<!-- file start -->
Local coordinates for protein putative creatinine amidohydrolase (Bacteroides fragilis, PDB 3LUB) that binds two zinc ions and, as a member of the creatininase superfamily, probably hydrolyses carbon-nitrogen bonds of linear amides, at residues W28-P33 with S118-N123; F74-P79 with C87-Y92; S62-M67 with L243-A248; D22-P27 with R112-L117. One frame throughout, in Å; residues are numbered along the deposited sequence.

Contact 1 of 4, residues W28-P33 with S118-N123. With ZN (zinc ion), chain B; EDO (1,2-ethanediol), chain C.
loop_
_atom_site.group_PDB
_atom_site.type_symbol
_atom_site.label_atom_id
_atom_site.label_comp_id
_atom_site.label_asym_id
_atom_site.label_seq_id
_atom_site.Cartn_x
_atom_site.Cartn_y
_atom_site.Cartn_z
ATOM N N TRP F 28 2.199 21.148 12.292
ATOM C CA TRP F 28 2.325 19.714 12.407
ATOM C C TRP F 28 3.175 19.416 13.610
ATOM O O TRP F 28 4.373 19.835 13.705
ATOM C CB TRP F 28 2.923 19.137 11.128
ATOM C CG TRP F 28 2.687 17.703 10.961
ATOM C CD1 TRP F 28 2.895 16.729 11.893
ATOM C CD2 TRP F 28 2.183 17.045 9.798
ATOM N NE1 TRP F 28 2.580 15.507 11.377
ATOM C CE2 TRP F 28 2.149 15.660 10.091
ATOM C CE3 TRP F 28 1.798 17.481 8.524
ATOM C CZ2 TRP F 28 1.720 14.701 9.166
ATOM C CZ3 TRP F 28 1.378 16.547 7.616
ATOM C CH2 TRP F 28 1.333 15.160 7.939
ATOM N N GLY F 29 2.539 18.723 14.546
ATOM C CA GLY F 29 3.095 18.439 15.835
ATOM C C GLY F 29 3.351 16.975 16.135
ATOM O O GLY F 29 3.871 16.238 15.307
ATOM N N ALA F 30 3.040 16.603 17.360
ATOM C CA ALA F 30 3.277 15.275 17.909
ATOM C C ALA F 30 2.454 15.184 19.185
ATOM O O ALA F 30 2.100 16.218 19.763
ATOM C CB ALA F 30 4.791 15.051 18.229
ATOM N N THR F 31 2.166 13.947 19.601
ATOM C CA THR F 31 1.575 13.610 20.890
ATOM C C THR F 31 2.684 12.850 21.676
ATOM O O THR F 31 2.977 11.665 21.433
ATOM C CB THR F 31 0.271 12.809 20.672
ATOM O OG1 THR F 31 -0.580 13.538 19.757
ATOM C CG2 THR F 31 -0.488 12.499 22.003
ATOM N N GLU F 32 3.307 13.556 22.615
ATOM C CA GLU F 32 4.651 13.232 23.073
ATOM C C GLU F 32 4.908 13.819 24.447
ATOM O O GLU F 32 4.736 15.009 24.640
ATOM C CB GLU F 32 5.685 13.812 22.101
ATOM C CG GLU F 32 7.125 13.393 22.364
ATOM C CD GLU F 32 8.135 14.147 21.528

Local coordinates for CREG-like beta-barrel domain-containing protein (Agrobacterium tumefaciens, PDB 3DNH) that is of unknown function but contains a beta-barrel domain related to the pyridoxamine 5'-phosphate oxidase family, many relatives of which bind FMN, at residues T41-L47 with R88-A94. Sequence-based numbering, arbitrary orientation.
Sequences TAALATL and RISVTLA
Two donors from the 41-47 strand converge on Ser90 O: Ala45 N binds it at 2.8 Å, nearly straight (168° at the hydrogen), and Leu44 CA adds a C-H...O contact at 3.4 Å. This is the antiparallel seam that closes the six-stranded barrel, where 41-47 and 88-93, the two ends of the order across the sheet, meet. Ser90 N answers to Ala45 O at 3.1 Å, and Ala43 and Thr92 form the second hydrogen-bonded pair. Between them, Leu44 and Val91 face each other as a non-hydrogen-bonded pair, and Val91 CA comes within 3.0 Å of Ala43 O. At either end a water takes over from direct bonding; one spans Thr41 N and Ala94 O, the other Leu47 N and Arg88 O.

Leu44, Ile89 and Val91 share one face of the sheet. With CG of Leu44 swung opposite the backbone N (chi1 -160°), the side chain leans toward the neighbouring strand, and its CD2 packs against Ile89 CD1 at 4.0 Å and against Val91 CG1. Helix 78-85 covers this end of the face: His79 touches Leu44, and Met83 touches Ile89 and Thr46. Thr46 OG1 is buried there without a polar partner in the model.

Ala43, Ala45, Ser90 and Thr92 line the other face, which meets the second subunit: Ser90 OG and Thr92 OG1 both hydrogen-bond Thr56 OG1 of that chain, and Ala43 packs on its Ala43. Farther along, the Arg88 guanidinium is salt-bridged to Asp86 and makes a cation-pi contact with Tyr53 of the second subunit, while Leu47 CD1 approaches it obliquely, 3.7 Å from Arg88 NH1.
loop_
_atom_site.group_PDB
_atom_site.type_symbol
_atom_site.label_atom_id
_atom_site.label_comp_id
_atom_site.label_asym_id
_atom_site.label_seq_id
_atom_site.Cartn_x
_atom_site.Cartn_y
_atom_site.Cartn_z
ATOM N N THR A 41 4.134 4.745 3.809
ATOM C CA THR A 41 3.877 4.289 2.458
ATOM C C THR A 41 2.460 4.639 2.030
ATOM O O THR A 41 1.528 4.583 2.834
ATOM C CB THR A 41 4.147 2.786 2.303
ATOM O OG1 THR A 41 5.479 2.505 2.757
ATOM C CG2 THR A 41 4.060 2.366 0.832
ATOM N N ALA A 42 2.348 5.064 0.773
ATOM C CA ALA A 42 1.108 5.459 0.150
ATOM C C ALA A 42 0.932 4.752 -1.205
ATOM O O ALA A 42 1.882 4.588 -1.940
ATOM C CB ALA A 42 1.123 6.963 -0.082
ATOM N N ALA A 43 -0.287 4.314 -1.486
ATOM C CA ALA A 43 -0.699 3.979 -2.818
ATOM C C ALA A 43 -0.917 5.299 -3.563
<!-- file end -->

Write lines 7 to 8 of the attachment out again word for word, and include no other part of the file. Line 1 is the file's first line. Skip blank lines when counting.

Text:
_atom_site.label_comp_id
_atom_site.label_asym_id